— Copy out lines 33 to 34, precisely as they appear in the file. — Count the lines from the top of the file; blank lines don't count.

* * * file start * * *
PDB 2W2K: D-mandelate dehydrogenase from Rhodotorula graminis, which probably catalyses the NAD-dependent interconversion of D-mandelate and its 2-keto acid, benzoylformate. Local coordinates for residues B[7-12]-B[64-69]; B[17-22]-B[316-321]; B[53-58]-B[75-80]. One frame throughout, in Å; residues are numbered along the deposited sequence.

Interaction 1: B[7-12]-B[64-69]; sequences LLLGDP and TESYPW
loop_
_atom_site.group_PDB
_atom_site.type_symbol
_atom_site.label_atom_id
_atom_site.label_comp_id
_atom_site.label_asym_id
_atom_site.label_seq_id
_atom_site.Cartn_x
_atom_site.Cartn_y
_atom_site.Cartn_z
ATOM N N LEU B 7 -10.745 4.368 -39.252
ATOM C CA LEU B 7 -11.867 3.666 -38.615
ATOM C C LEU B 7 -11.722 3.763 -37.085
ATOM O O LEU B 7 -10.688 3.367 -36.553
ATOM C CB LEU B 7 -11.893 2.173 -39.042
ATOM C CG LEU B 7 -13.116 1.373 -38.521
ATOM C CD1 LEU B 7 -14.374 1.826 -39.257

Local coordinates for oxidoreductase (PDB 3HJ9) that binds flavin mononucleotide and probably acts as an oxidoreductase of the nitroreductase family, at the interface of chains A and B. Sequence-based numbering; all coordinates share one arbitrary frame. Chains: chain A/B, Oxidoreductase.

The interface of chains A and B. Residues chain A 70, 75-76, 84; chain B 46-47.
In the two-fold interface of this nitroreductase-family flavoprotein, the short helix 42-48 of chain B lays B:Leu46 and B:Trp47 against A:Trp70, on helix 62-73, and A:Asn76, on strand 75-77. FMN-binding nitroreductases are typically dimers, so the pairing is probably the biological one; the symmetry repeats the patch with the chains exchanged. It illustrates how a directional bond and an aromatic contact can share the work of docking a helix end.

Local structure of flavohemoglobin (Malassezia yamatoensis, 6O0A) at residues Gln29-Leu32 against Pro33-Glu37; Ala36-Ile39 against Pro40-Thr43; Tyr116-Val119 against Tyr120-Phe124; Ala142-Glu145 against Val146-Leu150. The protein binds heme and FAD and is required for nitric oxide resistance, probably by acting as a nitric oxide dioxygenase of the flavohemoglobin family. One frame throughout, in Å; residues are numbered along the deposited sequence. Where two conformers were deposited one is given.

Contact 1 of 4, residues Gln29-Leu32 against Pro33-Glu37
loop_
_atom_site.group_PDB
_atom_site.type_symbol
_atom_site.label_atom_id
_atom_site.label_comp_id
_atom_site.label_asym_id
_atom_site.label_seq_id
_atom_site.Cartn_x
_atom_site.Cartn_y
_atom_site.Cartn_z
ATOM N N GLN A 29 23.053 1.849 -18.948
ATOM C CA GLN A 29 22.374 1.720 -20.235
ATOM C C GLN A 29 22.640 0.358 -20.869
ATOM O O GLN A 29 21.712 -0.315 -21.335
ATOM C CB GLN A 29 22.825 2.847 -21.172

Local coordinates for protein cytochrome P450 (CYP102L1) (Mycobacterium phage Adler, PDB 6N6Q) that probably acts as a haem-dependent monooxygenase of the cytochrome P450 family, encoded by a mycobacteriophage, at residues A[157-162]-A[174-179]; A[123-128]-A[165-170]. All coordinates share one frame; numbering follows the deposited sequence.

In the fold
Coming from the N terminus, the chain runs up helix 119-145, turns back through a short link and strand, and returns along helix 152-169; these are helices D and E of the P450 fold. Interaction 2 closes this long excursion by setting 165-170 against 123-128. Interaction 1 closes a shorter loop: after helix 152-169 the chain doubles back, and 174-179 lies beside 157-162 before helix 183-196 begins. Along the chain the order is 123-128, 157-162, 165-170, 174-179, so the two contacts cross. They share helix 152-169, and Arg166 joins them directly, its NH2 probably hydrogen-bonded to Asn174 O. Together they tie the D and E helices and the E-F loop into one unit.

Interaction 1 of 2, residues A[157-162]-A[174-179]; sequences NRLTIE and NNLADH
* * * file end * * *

_atom_site.Cartn_y
_atom_site.Cartn_z